5.      Sleep – measured each night by recording the number of instances of light sleep or waking using the SleepBot app by SleepBot LLC[6]
            6.      Body composition – measured each week by recording my weight and body fat using circumference measurements and formulas defined by the National Academy of Sports Medicine (NASM) and Dr. Barry Sears
Here are the results[7]:
            1.      Heart rate
There were no significant variations in my heart rate 30, 60 or 90 minutes after eating based on the carbohydrate to protein ratio of my previous meal, and no significant variations in mean heart rates for any of the diets as a whole.
            2.      CNS function
The average tap test score for my right hand was 66 for the high carbohydrate diet, 68 for the high protein diet and 71 for the balanced diet. The average tap test score for my left hand was 60 for the high carbohydrate diet, 61 for the high protein diet and 60 for the balanced diet. My average reaction time was 270 milliseconds (ms) for the high carbohydrate diet, 240 ms for the high protein diet and 232 ms for the balanced diet.
            3.       Brain function
My average brain game score was 3616 for the high carbohydrate diet, 3867 for the high protein diet and 4005 for the balanced diet. Because I moved from the high carbohydrate diet to the high protein diet to the balanced diet over the course of the twelve weeks, I realized that the improvements in the metrics for CNS and brain function could have resulted from accumulated practice over the twelve weeks and may have been unrelated to changes in my diet. To test this possibility, I recently completed a single week each of the balanced diet, the high protein diet and the carbohydrate diet (in that order), and measured CNS and brain function as before.
Over the course of these final three weeks, my average right hand tap test score was 74 for the balanced diet, 71 for the high protein diet and 70 for the high carbohydrate diet. My average left hand tap test score was 60 for the balanced diet, 59 for the high protein diet and 59 for the high carbohydrate diet. My average reaction time was 223 ms for the balanced diet, 227 ms for the high protein diet and 232 ms for the high carbohydrate diet. My average brain game score was 4007 for the balanced diet, 4013 for the high protein diet and 3941 for the high carbohydrate diet. Since these metrics did not improve (and generally worsened) as I changed diets over these latter three weeks, I believe the changes in CNS and brain function observed in the first twelve weeks were due (at least in part) to changes in my diet.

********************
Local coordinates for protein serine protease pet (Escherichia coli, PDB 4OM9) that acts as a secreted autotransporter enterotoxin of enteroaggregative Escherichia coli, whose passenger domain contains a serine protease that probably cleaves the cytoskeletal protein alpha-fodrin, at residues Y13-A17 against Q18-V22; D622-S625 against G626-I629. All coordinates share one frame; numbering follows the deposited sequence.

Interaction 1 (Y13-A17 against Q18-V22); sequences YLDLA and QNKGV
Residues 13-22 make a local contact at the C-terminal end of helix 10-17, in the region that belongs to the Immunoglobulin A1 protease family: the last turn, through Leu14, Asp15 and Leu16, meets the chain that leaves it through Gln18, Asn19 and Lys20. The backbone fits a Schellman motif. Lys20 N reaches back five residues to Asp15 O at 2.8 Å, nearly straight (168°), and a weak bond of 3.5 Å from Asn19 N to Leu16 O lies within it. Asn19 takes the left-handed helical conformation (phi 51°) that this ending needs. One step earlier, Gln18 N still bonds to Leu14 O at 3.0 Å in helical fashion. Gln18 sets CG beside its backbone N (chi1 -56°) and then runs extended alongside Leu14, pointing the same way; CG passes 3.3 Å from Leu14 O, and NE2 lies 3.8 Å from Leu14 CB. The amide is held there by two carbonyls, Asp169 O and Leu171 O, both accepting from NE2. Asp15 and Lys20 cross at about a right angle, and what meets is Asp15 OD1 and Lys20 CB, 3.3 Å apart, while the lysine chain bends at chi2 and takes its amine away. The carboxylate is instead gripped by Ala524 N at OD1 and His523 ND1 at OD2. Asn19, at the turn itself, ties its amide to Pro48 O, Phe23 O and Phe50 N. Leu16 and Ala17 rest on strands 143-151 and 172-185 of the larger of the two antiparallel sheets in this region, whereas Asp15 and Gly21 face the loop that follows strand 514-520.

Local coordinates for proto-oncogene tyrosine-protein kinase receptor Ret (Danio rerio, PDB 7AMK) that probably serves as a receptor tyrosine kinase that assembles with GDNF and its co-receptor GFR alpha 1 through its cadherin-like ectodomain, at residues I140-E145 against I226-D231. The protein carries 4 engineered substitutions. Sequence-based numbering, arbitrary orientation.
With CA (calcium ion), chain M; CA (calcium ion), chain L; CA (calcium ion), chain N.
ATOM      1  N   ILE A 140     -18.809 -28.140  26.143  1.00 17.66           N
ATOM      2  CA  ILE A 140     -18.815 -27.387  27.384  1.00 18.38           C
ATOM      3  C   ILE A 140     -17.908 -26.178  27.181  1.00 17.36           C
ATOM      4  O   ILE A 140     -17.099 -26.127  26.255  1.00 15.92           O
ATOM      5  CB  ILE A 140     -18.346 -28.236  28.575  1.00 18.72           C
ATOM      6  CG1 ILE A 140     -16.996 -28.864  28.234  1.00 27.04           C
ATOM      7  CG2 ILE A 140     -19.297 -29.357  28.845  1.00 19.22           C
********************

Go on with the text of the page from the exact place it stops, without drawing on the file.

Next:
Looking at individual meals, my best performances on CNS and brain function tests followed meals with a ratio between 2 blocks carbohydrates to 3 blocks protein (6 g carbohydrates to 7 g protein) and 1 block carbohydrates to 1 block protein (9 g carbohydrates to 7 g protein).
            4.      Workout performance
                  I was successful in 17 of 25 workouts (68.0%) on the high carbohydrate diet, 15 of 20 workouts (75.0%) on the high protein diet and 20 of 30 workouts (66.7%) on the balanced diet.
            5.      Sleep
There were no significant variations in my sleep patterns between the three different diets.
            6.      Body Composition
Photographs taken before Week 1 and after Weeks 4, 8 and 12 confirmed that I was least lean on the high carbohydrate diet, lost body fat on the high protein diet, and leveled off on the balanced diet.
In general, two observations stood out to me from this experiment. First off, no individual meal, regardless of carbohydrate to protein ratio or overall nutritional value, resulted in major or irreversible variations in any of the metrics tested. If I ate poorly at a given meal, I might see a slight increase in heart rate or marginally reduced tap test score. Yet if my next meal was healthier, the metrics rebounded toward the mean of my current diet. However, I was surprised at the significant changes in my physical and mental performance over the course of a week or month as a result of these relatively small adjustments in my diet. Throughout these twelve weeks, every meal I ate contained at least one source of carbohydrate, protein or fat. Oftentimes, I ate the exact same foods, just in different proportions depending on the parameters of my current diet. Yet adjusting the ratio of carbohydrate to protein in a consistent manner for an extended period of time produced significant variations in the means of several performance metrics. In particular, eating a balanced diet or one slightly higher in protein improved my CNS and brain function, my physical performance and my body composition in comparison to a diet slightly higher in carbohydrates.
Because the balanced diet resulted in the highest scores for central nervous system and brain function and the high protein diet produced the greatest improvements in body composition and physical performance, I plan to incorporate both of these diets moving forward. Given that my best brain and CNS performance followed meals with a ratio between 6 to 9 g carbohydrates to 7 g protein, I will attempt to maintain this ratio in my meals going forward. Without necessarily recording detailed measurements as in this experiment, I will continue to monitor my health and performance subjectively, and will corroborate these observations with regular blood tests.
In a big picture sense, this article is not intended to encourage you to follow any particular diet, or even to undergo this level of self-experimentation on your own diet. The idea is simply to provide one small example of how to think about making changes in your own life. We all have aspects of our lives we want to improve, whether they are related to health, education, business or relationships. In order to make meaningful change, we need to explicitly define and measure that meaning. If you don’t know exactly what your target is, you will never know when you’ve hit it, and you will waste time and energy on half-measures that don’t get you closer to your goal. It is only human to strive for change and improvement, but we must examine our efforts in order to reach our life’s aims.

[1] For a complete overview of and justification for the Zone Diet, see:
Sears, Barry. Enter the Zone: A Dietary Road Map. New York: Harper Collins, 1995.
[2] The calculation is [1 – [body fat percentage]] x [weight in pounds] x [activity level factor], e.g. (1-0.1) x 170 x 0.9 = 137.7 g protein, rounded up to 140 g protein for convenience in calculating blocks.
[3] FoodDetective (2015). Better Baby LLC (Version 1.0.3). Mobile application software. Retrieved from
[4] Performance (2015). (Version 1.1.1). Mobile application software. Retrieved from
[5] Fit Brains (2015). Rosetta Stone (Version 3.5). Mobile application software. Retrieved from
[6] SleepBot (2015). SleepBot LLC (Version 1.2.0). Retrieved from
[7] You can download all the data from this experiment here: The Socratic Diet Data